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Not long after I made the move from law firm practice to general counsel at a Texas financial institution, I observed that the senior executives at our holding company (the key decisionmakers) all had internal people within the bank who served as “coaches.”
These coaches were not the ultimate decisionmakers within the bank regarding projects or choosing outside law firms, but they were the influencers at the bank regarding those important decisions.
At my bank, the CEO was a man I will call Ken. Most afternoons at the end of the business day, I walked by Ken’s office and observed him talking to a man I will call Steve, who was the bank’s comptroller. The comptroller at our bank was a mid-level corporate executive who had been with the bank for roughly 25 years and had reported to Ken in several positions as Ken rose through the executive ranks of the holding company. I discovered one day (through Ken’s executive assistant) that Ken and Steve were not discussing Steve’s duties at the bank. Rather, Ken was asking for Steve’s advice and counsel regarding who he thought was the best person at our bank to assign to a major problem loan workout. He also wanted Steve’s thoughts on a particular law firm in Dallas for an unrelated matter.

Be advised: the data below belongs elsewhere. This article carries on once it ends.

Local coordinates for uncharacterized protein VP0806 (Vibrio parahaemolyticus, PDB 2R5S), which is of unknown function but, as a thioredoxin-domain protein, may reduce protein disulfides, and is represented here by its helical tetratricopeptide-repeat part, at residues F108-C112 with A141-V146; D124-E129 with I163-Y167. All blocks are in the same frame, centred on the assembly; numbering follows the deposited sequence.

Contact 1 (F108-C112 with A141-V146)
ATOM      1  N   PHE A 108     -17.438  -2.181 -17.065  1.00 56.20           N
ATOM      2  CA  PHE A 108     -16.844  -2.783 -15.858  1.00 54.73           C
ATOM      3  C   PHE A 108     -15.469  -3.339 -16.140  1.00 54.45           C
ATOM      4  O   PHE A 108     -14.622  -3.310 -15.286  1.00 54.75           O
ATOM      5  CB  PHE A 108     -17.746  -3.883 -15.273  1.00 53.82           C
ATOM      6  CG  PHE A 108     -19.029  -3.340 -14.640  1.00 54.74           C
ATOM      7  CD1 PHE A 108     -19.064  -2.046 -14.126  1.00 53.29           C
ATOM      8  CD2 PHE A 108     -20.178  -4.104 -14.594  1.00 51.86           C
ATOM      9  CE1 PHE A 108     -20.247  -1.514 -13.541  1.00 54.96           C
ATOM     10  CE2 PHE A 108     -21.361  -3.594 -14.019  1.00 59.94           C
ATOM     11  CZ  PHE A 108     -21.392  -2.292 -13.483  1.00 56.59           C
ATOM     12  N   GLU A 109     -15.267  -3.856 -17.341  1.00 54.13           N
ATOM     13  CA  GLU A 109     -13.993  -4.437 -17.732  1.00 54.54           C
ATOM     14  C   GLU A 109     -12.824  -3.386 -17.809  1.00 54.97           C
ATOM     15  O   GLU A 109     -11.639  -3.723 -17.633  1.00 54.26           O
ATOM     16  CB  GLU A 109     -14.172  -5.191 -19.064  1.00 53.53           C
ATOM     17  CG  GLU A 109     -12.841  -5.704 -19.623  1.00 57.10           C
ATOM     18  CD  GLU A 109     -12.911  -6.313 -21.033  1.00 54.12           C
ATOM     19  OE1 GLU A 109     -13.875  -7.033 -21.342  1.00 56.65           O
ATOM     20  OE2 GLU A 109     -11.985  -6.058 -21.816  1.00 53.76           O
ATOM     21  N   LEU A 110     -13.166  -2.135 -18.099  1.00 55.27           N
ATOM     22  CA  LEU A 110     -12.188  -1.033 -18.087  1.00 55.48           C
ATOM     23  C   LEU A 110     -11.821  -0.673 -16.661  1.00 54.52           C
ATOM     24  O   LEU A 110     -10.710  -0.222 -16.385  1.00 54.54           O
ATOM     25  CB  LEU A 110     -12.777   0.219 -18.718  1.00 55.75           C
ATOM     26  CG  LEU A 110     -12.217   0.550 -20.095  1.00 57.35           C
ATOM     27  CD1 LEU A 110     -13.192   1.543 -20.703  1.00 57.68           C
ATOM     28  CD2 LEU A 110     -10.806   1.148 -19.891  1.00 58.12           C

I came to learn that Steve possessed the prized quality that Ken valued above all else: trusted judgement. Ken trusted Steve’s “tested and proven” judgement, and he relied on his counsel.
What does this mean for firm lawyers? They need to find out who the “Steves” are at their key client organizations and develop relationships with those essential influencers.
In my own legal department at the bank, I relied heavily on my assistant general counsel in each of our substantive legal areas. So those AGCs were excellent candidates to be coaches for outside law firms regarding how hiring decisions were being made and by whom. Advise your lawyers not to expend so much time and effort trying to get in front of the CEO or GC. Rather, try to make contact with their deputies in order to find out about their hiring processes and decisionmakers.
Knowing the decisionmaker (or decisionmakers) is invaluable intelligence for lawyers focused on business development. Likewise, encourage your lawyers of all professional ages to develop internal coaches at every level in the client organization. Future company leaders and decisionmakers will come from the ranks of those coaches. While building a relationship with the GC or CEO is valuable, don’t neglect the influencers found at all levels. You’ll find that those relationships often lead to new business much more than any others.